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Nonprofit seeks to convert Rialto
by Tim Delaney Progress Editor
Sep 06, 2012 | 1436 views | 0 0 comments | 12 12 recommendations | email to a friend | print
Tim Delaney photo
A Strong X-60B movie projector shows movies on screen one at the Rialto Theatre in Three Rivers. The 1970s projector shows 35 millimeter film, but that film will be replaced by digital movies in 2013. Behind the projector is Virginia Herring, who leases the movie theater from the Three Rivers Economic Development Corporation. The EDC is rasing money to buy two digital projectors.
Tim Delaney photo A Strong X-60B movie projector shows movies on screen one at the Rialto Theatre in Three Rivers. The 1970s projector shows 35 millimeter film, but that film will be replaced by digital movies in 2013. Behind the projector is Virginia Herring, who leases the movie theater from the Three Rivers Economic Development Corporation. The EDC is rasing money to buy two digital projectors.
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THREE RIVERS — Technology once again is leaving behind antiquated methods and equipment. For example, eight-track tape players, cassette audio tapes, VHS movies and more have all but vanished.

Now, 35 millimeter movie projectors are about to disappear and join all those other passe things in the old technology graveyard.

Movie projectors in the Rialto Theatre in Three Rivers will be useless after the first of the year when all movies go to digital formats. The existing projectors play 35 millimeter film.

“It’s starting to get very hard, and by the end of the year, it’s going to be very difficult (to get first run movies),” said Virginia Herring, who leases the theater from the Economic Development Corporation of Three Rivers, the nonprofit entity that owns the theater.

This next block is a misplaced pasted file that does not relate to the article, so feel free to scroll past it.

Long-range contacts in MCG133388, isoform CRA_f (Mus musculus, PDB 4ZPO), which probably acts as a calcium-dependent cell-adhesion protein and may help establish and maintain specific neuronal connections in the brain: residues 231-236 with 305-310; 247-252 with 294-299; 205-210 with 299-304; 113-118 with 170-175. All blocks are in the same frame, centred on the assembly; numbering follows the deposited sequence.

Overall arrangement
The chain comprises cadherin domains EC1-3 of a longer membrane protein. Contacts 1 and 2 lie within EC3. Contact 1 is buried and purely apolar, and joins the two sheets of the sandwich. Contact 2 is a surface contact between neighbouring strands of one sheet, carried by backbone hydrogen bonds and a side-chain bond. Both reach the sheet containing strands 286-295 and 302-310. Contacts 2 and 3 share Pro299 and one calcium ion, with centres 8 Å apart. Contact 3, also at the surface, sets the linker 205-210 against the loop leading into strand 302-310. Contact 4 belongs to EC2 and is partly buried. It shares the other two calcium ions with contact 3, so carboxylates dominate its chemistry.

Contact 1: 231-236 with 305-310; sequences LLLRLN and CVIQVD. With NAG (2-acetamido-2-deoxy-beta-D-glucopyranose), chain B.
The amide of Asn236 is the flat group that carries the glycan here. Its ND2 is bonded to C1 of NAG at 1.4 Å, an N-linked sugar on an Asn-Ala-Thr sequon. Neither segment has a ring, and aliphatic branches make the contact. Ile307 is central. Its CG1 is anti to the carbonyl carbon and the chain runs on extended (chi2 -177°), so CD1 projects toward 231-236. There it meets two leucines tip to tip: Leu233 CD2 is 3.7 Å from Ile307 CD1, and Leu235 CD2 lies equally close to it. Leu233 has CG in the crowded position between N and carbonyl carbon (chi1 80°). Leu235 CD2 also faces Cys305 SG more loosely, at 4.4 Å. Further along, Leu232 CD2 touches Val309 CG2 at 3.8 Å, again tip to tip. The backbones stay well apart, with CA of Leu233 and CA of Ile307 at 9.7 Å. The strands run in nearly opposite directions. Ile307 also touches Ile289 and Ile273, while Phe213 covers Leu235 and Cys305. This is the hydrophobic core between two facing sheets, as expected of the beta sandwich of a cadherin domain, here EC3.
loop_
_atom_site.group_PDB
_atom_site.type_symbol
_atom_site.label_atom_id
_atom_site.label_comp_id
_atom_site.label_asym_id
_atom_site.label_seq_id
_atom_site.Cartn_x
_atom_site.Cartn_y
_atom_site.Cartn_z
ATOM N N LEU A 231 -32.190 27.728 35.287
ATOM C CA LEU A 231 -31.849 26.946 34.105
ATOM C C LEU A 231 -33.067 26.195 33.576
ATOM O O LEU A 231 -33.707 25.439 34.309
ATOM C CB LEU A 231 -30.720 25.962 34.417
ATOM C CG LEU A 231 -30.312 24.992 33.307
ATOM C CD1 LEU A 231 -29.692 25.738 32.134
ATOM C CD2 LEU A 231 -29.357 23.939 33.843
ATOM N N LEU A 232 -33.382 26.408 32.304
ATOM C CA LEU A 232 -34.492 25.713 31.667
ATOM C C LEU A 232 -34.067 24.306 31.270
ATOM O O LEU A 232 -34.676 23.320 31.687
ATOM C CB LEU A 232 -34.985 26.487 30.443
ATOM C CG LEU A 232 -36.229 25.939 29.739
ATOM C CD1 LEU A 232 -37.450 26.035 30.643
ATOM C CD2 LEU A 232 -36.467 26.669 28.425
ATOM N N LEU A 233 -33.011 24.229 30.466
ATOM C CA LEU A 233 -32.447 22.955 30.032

As an example, she said she has had a lot of requests for the documentary “Obama 2016,” but she can’t get it because it is only in digital format.

“People should realize I’m the profit part and the EDC is the nonprofit part,” Herring said.

As owner of the movie theater, it is the responsibility of the EDC to keep the facility equipped with usable equipment to help keep whatever business that is in it viable.

To address the problem, the EDC “is launching an all-out effort to muster contributions to pay for the projection equipment,” said Jim Huff, EDC president.

Huff said two digital projectors would cost $120,000 – $60,000 each. The projectors’ brand name is Christie.

He said he realizes that’s a lot of money to raise by the end of the year, “however the community has a lot to lose if we are not successful.”

The two current projectors’ brand name is Strong, and they were manufactured in the 1970s. They work fine, but they will be outdated the first of 2013.

Anyone wishing to make a contribution to the movie theater can send it to Rialto, P.O. Box 398. Three Rivers, Texas 787071.

Herring said the theater was built in 1948. And the lobby now has a 1940s era projector people like to look at. It is a Super Simplex.

One movie screen has about 250 seats, and the second screen has about 150 seats; the latter can be used for CPR training and presentations.

“It can be rented out for that,” Herring said.

The EDC purchased the Rialto on Nov. 6, 2000, after it had been closed for 21 years, according to Huff.

“The EDC did extensive repair to the theater, which opened the following year,” Huff said.

Herring leased the movie theater from the EDC in December 2009.

She usually employs six to eight people. The movies are shown all week in two showings: one at 7 p.m. and the second at 7:30 p.m. On weekends, she adds two additional showings: one at 4 p.m. and one at 4:30 p.m.

And the Rialto not only shows movies, the building has made its debut in an independent film titled “The Teller and the Truth,” made by Austin filmmaker Andrew Shapter. The movie is due out at the first of the year.

“Three Rivers is blessed to have a city square. Our downtown area creates an impression. the Rialto Theatre helps make that impression more positive; it enriches our own community. The Rialto provides good, affordable entertainment without the need to travel our highways to see a movie,” Huff said.

“It’s part of our history.”

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